May marks the celebration of Healthy Vision Month, put on by the National Eye Institute. Eye health is vital throughout life because it is necessary for nearly all forms of work and play. However, seniors need to put a priority on their vision because of the numerous degenerative eye diseases that can gradually disrupt their sight and even lead to blindness.
Improving & Maintaining Eyesight
While any individuals are at risk for eye problems as they age, women have higher likelihoods of developing certain diseases when compared to men. In fact, according to the American Academy of Ophthalmology, women are 24% more likely than men are to develop glaucoma and also have higher likelihoods of developing cataracts and going blind. Of course, all seniors are encouraged to care for their eye health actively and to undergo regular screenings with a trained and licensed optometrist or ophthalmologist.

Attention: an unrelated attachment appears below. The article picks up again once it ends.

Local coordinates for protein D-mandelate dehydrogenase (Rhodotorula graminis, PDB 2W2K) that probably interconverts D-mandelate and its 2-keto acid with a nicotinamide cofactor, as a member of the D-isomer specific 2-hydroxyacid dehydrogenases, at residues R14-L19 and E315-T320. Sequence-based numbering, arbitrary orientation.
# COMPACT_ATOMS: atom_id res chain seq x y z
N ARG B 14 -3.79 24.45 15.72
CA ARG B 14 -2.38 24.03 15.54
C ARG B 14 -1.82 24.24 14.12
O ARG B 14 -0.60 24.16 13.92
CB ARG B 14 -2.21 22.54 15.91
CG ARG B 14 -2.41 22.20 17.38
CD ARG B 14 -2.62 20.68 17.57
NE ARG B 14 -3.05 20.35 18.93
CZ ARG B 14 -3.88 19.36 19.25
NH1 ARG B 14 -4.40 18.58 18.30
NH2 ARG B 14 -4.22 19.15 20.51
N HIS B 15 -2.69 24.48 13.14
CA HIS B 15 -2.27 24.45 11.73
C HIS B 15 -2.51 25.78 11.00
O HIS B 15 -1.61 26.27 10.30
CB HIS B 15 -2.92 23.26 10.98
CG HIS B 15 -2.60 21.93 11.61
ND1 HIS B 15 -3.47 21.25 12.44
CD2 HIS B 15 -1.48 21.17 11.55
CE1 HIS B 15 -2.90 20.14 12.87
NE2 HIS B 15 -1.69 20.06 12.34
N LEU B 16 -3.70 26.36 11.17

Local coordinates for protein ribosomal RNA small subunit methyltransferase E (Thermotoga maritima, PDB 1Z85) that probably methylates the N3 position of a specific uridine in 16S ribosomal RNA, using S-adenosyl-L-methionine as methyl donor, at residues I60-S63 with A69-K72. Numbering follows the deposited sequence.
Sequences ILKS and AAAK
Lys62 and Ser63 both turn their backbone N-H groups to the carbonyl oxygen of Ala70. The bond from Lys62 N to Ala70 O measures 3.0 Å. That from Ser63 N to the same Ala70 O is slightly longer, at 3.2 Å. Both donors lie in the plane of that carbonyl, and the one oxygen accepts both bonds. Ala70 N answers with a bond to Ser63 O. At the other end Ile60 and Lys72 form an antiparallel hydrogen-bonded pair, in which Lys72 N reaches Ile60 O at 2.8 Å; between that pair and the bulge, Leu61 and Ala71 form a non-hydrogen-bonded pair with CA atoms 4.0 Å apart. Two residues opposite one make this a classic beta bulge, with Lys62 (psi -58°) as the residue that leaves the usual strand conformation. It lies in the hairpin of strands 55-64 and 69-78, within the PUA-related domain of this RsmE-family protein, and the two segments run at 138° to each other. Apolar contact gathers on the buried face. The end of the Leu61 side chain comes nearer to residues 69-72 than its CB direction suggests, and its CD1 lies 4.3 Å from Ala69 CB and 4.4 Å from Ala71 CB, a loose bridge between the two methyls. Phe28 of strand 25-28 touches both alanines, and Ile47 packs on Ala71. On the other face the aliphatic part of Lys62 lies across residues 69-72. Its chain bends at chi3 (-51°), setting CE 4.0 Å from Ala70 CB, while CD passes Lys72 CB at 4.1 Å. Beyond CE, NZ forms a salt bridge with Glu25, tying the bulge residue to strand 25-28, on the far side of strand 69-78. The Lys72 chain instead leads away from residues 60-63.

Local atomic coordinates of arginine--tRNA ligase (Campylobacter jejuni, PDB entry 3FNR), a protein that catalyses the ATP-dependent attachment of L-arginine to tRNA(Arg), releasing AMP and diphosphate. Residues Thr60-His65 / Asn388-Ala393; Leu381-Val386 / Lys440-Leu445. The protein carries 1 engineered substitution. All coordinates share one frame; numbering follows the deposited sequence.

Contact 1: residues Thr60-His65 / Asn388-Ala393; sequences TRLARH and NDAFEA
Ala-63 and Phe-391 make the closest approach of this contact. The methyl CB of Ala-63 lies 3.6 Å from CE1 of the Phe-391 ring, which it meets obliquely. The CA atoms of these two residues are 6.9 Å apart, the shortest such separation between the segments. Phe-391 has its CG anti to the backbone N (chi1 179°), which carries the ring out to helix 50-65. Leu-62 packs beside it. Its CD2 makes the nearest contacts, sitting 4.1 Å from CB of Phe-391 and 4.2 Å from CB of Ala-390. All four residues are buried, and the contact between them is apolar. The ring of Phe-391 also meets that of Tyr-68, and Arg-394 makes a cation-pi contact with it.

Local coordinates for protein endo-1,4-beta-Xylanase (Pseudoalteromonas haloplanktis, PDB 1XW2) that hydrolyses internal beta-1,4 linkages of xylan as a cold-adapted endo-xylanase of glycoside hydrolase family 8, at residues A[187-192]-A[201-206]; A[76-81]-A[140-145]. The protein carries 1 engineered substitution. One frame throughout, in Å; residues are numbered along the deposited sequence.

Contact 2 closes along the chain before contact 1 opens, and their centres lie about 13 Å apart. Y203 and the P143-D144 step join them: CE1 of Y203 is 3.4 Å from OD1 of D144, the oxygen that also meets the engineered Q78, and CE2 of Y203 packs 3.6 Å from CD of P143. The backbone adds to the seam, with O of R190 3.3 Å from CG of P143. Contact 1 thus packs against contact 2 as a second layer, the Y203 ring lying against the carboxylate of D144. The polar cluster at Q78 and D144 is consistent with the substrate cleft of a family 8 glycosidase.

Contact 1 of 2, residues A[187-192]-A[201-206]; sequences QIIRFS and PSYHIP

First, there are numerous ways that seniors can care for themselves to prevent a variety of eye issues and to slow down the progression of eye problems. Diet has much to do with the health of the eyes. Many have heard of carrots being healthy for the eyes. This is due to the vitamin A within this vegetable; vitamin A can be found in many other orange-colored fruits and vegetables. Consuming a diet high in omega-3s, found in many fish and in some seeds, as well as lutein, found in green leafy vegetables, such as kale, can improve the health of the macula and prevent macular degeneration. Other lifestyle changes that seniors can make for their eye health include stopping the usage of tobacco products and increasing aerobic exercise, both of which improve blood flow through the tiny blood vessels of the body. Wearing sunglasses can decrease ultraviolet radiation to the eyes, and limiting computer usage can decrease eyestrain.